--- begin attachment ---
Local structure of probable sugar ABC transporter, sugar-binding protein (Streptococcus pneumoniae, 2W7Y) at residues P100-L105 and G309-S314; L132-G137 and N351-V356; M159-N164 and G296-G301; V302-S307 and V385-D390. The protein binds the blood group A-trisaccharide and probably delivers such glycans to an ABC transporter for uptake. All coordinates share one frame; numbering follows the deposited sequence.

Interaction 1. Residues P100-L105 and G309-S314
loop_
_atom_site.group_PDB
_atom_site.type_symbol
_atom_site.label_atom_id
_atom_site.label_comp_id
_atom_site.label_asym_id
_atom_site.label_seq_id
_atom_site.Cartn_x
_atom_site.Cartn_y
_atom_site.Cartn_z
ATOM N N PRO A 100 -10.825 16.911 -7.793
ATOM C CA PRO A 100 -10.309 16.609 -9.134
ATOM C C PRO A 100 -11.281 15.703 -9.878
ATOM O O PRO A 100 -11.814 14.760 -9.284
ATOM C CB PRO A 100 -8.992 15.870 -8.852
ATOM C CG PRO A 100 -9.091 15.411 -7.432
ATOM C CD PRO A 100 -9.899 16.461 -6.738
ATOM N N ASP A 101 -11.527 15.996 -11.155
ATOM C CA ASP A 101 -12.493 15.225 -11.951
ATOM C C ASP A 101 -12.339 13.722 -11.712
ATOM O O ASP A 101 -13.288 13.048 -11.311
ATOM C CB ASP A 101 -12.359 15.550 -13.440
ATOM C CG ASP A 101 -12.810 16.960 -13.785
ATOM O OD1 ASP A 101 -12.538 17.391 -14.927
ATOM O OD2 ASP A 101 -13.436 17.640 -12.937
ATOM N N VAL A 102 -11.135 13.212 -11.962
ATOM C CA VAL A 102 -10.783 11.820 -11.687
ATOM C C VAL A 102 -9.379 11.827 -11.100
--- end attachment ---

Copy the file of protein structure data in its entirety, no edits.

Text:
Local structure of probable sugar ABC transporter, sugar-binding protein (Streptococcus pneumoniae, 2W7Y) at residues P100-L105 and G309-S314; L132-G137 and N351-V356; M159-N164 and G296-G301; V302-S307 and V385-D390. The protein binds the blood group A-trisaccharide and probably delivers such glycans to an ABC transporter for uptake. All coordinates share one frame; numbering follows the deposited sequence.

Interaction 1. Residues P100-L105 and G309-S314
loop_
_atom_site.group_PDB
_atom_site.type_symbol
_atom_site.label_atom_id
_atom_site.label_comp_id
_atom_site.label_asym_id
_atom_site.label_seq_id
_atom_site.Cartn_x
_atom_site.Cartn_y
_atom_site.Cartn_z
ATOM N N PRO A 100 -10.825 16.911 -7.793
ATOM C CA PRO A 100 -10.309 16.609 -9.134
ATOM C C PRO A 100 -11.281 15.703 -9.878
ATOM O O PRO A 100 -11.814 14.760 -9.284
ATOM C CB PRO A 100 -8.992 15.870 -8.852
ATOM C CG PRO A 100 -9.091 15.411 -7.432
ATOM C CD PRO A 100 -9.899 16.461 -6.738
ATOM N N ASP A 101 -11.527 15.996 -11.155
ATOM C CA ASP A 101 -12.493 15.225 -11.951
ATOM C C ASP A 101 -12.339 13.722 -11.712
ATOM O O ASP A 101 -13.288 13.048 -11.311
ATOM C CB ASP A 101 -12.359 15.550 -13.440
ATOM C CG ASP A 101 -12.810 16.960 -13.785
ATOM O OD1 ASP A 101 -12.538 17.391 -14.927
ATOM O OD2 ASP A 101 -13.436 17.640 -12.937
ATOM N N VAL A 102 -11.135 13.212 -11.962
ATOM C CA VAL A 102 -10.783 11.820 -11.687
ATOM C C VAL A 102 -9.379 11.827 -11.100